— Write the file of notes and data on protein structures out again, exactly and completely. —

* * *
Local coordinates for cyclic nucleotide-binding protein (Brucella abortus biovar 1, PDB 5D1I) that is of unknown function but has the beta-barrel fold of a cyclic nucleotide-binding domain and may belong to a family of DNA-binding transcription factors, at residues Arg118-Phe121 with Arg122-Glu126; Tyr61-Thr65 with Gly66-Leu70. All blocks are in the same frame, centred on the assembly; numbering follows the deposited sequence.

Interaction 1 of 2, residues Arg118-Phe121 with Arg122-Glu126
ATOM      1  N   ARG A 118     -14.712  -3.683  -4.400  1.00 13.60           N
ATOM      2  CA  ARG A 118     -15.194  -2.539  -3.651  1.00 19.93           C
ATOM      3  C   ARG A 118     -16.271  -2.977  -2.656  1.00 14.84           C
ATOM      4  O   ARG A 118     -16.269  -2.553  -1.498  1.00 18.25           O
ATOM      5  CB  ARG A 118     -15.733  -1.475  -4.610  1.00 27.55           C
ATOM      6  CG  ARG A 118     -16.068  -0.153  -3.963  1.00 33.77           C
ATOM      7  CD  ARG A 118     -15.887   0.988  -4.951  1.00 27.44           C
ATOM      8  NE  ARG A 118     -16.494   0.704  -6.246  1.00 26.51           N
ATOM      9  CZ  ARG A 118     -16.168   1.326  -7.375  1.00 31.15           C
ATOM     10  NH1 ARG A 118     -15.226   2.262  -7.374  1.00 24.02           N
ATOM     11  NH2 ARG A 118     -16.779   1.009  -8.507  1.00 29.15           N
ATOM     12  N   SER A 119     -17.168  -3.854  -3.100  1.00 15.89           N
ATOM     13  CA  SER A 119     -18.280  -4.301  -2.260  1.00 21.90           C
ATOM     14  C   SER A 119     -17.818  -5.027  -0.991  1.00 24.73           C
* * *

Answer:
Local coordinates for cyclic nucleotide-binding protein (Brucella abortus biovar 1, PDB 5D1I) that is of unknown function but has the beta-barrel fold of a cyclic nucleotide-binding domain and may belong to a family of DNA-binding transcription factors, at residues Arg118-Phe121 with Arg122-Glu126; Tyr61-Thr65 with Gly66-Leu70. All blocks are in the same frame, centred on the assembly; numbering follows the deposited sequence.

Interaction 1 of 2, residues Arg118-Phe121 with Arg122-Glu126
ATOM      1  N   ARG A 118     -14.712  -3.683  -4.400  1.00 13.60           N
ATOM      2  CA  ARG A 118     -15.194  -2.539  -3.651  1.00 19.93           C
ATOM      3  C   ARG A 118     -16.271  -2.977  -2.656  1.00 14.84           C
ATOM      4  O   ARG A 118     -16.269  -2.553  -1.498  1.00 18.25           O
ATOM      5  CB  ARG A 118     -15.733  -1.475  -4.610  1.00 27.55           C
ATOM      6  CG  ARG A 118     -16.068  -0.153  -3.963  1.00 33.77           C
ATOM      7  CD  ARG A 118     -15.887   0.988  -4.951  1.00 27.44           C
ATOM      8  NE  ARG A 118     -16.494   0.704  -6.246  1.00 26.51           N
ATOM      9  CZ  ARG A 118     -16.168   1.326  -7.375  1.00 31.15           C
ATOM     10  NH1 ARG A 118     -15.226   2.262  -7.374  1.00 24.02           N
ATOM     11  NH2 ARG A 118     -16.779   1.009  -8.507  1.00 29.15           N
ATOM     12  N   SER A 119     -17.168  -3.854  -3.100  1.00 15.89           N
ATOM     13  CA  SER A 119     -18.280  -4.301  -2.260  1.00 21.90           C
ATOM     14  C   SER A 119     -17.818  -5.027  -0.991  1.00 24.73           C